Then she hired an attorney, but things didn't get better. The attorney and Hufnagel succeeded in delaying the proceedings further. Finally, the trial court stepped in and struck her answer and entered her default. Not surprisingly, she appealed.

The court of appeal had no problem sustaining the trial court's primary orders.

As the justices observed about Hufnagel, "from the start of the case to the time the trial court struck Hufnagel's answer and entered default, Hufnagel showed no interest in taking part in the case or in following orders of the court. All of her actions were those of an obstructionist, not a participant in the process. She filed documents in propria persona that did not follow proper form, were lengthy, contained irrelevant information, and violated court rules. She filed documents without serving them. She failed to comply with the injunction and continued to operate the counterfeit web site. She did not pay sanctions when ordered. When she had counsel, things did not improve. Misrepresentations were made to the court, documents were not filed when promised, responses to interrogatories were never delivered, and phone calls were not returned. The actions of Hufnagel and her counsel were willful and deliberate, caused unnecessary delay, and wasted the trial court's resources. The actions caused Dr. Del Junco to incur unnecessary expense."

His final award? $358,724.90, after the court of appeal struck the trial court's award of punitive damages due to a lack of proof of Hufnagel's financial worth.

I'll bet she refused to produce documents detailing her financial worth during the underlying lawsuit.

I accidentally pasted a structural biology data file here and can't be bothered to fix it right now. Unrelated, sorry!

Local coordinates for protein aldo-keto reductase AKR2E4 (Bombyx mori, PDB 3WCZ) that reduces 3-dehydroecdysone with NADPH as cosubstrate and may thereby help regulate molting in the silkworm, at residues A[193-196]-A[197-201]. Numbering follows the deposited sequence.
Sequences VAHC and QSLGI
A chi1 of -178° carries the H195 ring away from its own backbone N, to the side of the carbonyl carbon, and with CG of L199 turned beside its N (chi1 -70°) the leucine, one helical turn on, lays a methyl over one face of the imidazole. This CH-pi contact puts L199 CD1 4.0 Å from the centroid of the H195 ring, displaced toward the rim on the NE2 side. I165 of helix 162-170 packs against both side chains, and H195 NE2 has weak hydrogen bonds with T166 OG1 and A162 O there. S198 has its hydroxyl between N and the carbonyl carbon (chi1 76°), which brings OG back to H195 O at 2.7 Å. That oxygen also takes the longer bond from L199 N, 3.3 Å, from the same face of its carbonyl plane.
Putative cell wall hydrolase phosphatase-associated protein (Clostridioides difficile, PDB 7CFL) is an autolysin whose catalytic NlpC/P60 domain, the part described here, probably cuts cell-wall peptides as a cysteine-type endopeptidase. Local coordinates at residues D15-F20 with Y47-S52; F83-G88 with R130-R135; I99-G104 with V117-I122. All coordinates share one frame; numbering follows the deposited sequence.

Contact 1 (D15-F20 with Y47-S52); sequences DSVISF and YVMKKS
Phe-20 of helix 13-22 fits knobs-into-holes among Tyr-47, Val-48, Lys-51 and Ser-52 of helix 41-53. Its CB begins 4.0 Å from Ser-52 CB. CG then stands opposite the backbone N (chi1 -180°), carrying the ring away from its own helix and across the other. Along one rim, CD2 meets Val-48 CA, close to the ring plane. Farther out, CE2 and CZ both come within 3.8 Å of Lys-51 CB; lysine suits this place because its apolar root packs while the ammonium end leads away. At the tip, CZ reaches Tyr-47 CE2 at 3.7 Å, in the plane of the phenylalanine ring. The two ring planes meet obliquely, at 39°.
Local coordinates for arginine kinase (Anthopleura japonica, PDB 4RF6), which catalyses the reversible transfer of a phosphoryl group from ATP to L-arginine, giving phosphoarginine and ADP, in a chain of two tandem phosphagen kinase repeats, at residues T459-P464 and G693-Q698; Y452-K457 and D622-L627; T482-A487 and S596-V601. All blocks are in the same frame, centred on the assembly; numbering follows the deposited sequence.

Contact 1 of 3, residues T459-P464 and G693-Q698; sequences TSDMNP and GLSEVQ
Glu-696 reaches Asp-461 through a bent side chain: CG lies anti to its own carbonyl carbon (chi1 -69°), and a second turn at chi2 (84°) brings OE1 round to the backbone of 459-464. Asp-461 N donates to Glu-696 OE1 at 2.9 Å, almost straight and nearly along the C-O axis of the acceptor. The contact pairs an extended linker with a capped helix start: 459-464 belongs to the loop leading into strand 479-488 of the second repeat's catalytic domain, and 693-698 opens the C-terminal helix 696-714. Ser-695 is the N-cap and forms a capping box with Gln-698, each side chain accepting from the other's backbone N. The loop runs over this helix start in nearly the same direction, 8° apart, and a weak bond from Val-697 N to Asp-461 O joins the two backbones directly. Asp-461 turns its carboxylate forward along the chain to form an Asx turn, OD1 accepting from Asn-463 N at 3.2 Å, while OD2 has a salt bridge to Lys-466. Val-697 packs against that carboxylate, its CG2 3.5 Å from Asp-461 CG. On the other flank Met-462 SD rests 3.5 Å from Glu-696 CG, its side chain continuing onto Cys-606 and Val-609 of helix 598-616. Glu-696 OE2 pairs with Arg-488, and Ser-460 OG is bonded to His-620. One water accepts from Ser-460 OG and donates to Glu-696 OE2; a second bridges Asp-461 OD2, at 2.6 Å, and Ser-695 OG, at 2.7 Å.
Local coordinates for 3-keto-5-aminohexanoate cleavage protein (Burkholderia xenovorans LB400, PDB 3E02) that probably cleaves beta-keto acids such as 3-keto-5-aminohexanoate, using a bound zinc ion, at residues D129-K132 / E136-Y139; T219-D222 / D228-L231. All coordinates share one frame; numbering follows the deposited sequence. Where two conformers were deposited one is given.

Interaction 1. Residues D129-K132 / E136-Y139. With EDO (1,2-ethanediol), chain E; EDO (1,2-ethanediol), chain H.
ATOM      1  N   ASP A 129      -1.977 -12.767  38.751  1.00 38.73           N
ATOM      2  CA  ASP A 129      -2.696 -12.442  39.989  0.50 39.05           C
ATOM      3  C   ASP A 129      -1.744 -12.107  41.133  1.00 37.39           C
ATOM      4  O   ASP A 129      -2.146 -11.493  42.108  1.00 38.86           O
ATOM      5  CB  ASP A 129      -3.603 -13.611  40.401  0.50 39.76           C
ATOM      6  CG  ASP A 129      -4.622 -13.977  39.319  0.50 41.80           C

Here's the good doctor's new website, Alternative Surgery.



Printer friendly page Permalink Email to a friend Posted by J. Craig Williams on Friday, May 11, 2007 at 00:01. Comments Closed (0) |

Los Angeles Press Club Names MIPTC As Finalist In Three Award Categories

As regular readers know, MITPC is a card-carrying journalist; a member of the Los Angeles Press Club.  Last year, as you can see over there on the left navigation bar, MIPTC was lucky enough to win the LA Press Club's award for Best Individual Weblog.  They're doing it all over again, and as one of my close friends says, "wieux hieux!"  MIPTC is honored to be named as a finalist for the 49th Annual Southern California Journalism Awards in three categories:  Design & Layout, Individual Weblog and Online-only Website.  There's some stiff competition, but in a little bit more than a month on Saturday, June 16, 2007, we'll know the winners and report back to you. 

Here are the other finalists from the LA Press Club's announcement:

Design & Layout

  • Michael Collins and Deniese Anne Duffield, EnviroReporter.com
  • J. Craig Williams, Esq., "May it Please the Court"

Individual Weblog

Online-only Website

Best of luck to everyone!  According to the Press Club's website, "The 49th Journalism Awards Gala will bestow Judy Woodruff of PBS with the Joseph M. Quinn Award. Slain Russian journalist Anna Politkovskaya of Novaya Gazeta will posthumously be honored with the Daniel Pearl Award and syndicated columnist Gustavo "Ask a Mexican" Arellano will receive the President's Award. This year's Award Gala will be dedicated to the late Cathy Seipp, a longtime member of and contributor to Los Angeles Press Club, who lost her battle to cancer in March of 2007."